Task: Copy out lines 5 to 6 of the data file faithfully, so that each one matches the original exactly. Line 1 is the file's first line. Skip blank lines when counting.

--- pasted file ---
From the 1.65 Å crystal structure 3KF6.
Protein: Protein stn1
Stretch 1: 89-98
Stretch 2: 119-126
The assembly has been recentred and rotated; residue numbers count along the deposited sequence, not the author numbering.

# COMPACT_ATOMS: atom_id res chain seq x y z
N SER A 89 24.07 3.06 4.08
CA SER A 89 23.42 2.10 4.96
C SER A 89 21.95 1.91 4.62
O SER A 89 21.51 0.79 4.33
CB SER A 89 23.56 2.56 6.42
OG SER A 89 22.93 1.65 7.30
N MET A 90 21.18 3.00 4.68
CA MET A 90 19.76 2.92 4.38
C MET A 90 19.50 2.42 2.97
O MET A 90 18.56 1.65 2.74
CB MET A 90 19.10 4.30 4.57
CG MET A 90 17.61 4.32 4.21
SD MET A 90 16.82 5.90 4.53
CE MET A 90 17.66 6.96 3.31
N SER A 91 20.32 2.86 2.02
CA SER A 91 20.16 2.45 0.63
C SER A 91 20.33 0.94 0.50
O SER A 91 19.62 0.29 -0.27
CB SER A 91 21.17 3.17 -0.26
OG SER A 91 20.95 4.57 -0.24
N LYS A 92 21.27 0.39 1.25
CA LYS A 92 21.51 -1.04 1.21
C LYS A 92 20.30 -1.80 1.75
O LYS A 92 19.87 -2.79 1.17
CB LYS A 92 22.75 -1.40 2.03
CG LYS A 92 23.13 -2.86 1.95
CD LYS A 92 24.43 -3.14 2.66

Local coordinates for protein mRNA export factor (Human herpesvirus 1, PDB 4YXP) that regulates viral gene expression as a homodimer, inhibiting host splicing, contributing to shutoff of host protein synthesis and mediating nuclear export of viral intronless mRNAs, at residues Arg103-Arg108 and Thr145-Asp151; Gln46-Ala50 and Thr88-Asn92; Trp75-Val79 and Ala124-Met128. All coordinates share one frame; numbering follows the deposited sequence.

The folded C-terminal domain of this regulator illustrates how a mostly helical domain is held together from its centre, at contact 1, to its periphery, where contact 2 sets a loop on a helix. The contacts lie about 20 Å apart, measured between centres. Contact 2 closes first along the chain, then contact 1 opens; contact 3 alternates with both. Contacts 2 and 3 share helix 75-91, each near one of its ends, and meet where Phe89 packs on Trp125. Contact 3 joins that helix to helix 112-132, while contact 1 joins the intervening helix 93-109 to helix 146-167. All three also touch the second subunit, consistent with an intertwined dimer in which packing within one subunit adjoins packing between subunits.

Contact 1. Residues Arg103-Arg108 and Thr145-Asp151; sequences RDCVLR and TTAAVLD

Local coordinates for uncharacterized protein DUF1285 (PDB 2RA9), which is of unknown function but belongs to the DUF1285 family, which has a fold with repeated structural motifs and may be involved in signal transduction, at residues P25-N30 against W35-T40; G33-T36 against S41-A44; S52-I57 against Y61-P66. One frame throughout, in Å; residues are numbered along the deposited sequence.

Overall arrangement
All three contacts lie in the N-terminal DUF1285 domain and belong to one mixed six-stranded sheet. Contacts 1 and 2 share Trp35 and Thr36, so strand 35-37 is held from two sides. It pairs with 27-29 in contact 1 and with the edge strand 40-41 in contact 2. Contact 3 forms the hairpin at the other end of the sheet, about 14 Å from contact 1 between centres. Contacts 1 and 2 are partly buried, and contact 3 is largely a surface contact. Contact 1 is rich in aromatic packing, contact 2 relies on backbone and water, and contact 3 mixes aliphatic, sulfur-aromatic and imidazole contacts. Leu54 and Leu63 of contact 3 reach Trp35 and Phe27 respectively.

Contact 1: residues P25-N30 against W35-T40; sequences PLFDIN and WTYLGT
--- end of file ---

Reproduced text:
The assembly has been recentred and rotated; residue numbers count along the deposited sequence, not the author numbering.

# COMPACT_ATOMS: atom_id res chain seq x y z